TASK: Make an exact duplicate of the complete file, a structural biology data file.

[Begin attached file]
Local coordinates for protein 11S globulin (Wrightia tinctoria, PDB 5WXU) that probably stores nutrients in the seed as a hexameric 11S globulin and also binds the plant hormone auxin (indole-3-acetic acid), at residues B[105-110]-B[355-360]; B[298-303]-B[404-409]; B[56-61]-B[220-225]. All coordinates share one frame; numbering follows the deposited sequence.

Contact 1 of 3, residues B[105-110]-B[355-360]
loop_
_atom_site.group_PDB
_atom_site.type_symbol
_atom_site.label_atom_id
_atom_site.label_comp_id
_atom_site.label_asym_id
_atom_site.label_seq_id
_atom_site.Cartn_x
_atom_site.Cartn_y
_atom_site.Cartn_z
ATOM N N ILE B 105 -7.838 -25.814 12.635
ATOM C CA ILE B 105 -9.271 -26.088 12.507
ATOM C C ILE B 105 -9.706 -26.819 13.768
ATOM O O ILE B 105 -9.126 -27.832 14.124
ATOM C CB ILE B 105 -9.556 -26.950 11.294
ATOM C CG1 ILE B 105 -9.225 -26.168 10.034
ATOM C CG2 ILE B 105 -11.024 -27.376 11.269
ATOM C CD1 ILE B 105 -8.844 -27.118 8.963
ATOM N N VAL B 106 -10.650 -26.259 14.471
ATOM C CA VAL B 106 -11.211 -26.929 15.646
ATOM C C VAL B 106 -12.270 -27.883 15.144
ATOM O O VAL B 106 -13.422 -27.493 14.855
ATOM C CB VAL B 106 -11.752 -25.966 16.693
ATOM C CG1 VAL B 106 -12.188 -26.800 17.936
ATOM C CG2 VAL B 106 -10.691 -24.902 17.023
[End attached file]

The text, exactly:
Local coordinates for protein 11S globulin (Wrightia tinctoria, PDB 5WXU) that probably stores nutrients in the seed as a hexameric 11S globulin and also binds the plant hormone auxin (indole-3-acetic acid), at residues B[105-110]-B[355-360]; B[298-303]-B[404-409]; B[56-61]-B[220-225]. All coordinates share one frame; numbering follows the deposited sequence.

Contact 1 of 3, residues B[105-110]-B[355-360]
loop_
_atom_site.group_PDB
_atom_site.type_symbol
_atom_site.label_atom_id
_atom_site.label_comp_id
_atom_site.label_asym_id
_atom_site.label_seq_id
_atom_site.Cartn_x
_atom_site.Cartn_y
_atom_site.Cartn_z
ATOM N N ILE B 105 -7.838 -25.814 12.635
ATOM C CA ILE B 105 -9.271 -26.088 12.507
ATOM C C ILE B 105 -9.706 -26.819 13.768
ATOM O O ILE B 105 -9.126 -27.832 14.124
ATOM C CB ILE B 105 -9.556 -26.950 11.294
ATOM C CG1 ILE B 105 -9.225 -26.168 10.034
ATOM C CG2 ILE B 105 -11.024 -27.376 11.269
ATOM C CD1 ILE B 105 -8.844 -27.118 8.963
ATOM N N VAL B 106 -10.650 -26.259 14.471
ATOM C CA VAL B 106 -11.211 -26.929 15.646
ATOM C C VAL B 106 -12.270 -27.883 15.144
ATOM O O VAL B 106 -13.422 -27.493 14.855
ATOM C CB VAL B 106 -11.752 -25.966 16.693
ATOM C CG1 VAL B 106 -12.188 -26.800 17.936
ATOM C CG2 VAL B 106 -10.691 -24.902 17.023